• Main : The main component contains applications that are free software, freely redistributed and fully supported by the Ubuntu team. This includes the most popular and most reliable open source applications available, many of which are included as standard when installing Ubuntu. The main software contains a hand-selected list of applications that Ubuntu developers, community and users think are most important and which the Ubuntu security team is willing to support. When we install software from the main repository, we are sure that the software comes with security updates and that support is available from Canonical.
  • Universe : The Universe repository is a collection of free, open source software. It contains almost every open source program, all built from a variety of public sources. Canonical will provide regular security updates for Universum repo software when made available by the community. Popular or well-supported software will move from Universe to Main if supported by entertainers willing to meet the standards set by the Ubuntu team.
  • Restricted : Ubuntu's commitment is to only market free software, ie software available under a free license. However, they make exceptions for a small set of tools and drivers that allow Ubuntu and its free applications to be installed on everyday goods. These own drivers are stored in the restricted storage. Note that it may not be possible to provide complete support for this software because Ubuntu developers are unable to fix the software, they can only forward problem reports to the actual authors. Ubuntu developers only use non-open source software when there is no other way to install Ubuntu. The Ubuntu team works with suppliers to accelerate open sourcing of their software to ensure that as much software as possible is available under a free license.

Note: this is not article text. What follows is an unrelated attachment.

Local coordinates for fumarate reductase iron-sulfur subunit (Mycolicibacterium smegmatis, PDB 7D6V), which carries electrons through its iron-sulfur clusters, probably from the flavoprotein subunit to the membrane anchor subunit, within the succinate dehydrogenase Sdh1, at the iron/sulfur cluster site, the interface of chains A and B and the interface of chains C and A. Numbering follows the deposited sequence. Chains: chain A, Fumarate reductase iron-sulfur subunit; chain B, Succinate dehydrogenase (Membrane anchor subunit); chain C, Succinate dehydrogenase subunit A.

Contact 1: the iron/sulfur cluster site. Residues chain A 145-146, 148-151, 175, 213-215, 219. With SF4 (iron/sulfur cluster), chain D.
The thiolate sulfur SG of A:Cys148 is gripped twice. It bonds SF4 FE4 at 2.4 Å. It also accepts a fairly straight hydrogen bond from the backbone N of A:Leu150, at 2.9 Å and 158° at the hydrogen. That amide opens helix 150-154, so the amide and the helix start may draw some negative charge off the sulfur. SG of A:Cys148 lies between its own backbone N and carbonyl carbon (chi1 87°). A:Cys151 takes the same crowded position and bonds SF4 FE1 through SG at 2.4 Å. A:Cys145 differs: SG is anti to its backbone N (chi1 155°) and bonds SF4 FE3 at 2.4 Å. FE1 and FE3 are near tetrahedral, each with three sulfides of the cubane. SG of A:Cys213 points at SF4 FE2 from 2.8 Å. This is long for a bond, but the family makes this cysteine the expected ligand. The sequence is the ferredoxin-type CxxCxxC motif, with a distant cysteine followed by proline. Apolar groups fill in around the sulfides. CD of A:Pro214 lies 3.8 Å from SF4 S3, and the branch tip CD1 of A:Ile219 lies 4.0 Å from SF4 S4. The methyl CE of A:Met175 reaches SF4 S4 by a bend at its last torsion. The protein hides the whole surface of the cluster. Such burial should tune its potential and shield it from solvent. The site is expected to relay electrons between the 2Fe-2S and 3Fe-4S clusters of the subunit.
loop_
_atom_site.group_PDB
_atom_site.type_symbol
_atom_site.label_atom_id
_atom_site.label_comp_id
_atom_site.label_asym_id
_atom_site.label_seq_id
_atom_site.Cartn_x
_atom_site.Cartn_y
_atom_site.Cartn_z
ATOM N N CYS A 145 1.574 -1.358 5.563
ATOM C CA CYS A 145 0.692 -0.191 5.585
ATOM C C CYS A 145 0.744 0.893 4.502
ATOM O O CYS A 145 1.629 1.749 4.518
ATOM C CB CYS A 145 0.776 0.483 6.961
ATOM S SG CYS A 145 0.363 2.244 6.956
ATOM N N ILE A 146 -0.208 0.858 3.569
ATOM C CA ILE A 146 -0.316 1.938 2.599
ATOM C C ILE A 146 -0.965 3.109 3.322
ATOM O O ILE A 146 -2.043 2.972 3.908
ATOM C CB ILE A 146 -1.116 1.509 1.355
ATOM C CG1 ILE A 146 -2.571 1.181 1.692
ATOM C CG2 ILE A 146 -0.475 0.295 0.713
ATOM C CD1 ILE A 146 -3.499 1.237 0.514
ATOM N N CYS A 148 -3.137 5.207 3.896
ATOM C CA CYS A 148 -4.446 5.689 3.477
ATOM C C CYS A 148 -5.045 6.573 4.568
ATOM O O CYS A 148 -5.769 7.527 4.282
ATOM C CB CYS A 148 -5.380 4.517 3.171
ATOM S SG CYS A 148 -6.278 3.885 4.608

• Multiverse : The Multiverse repository contains non-free software, which means the licensing requirements for this software do not comply with the Ubuntu licensing policy. It is your responsibility to verify your rights to use this software and to comply with the license terms of the copyright owner. This software is not supported and usually cannot be fixed or updated. Use it at your own risk.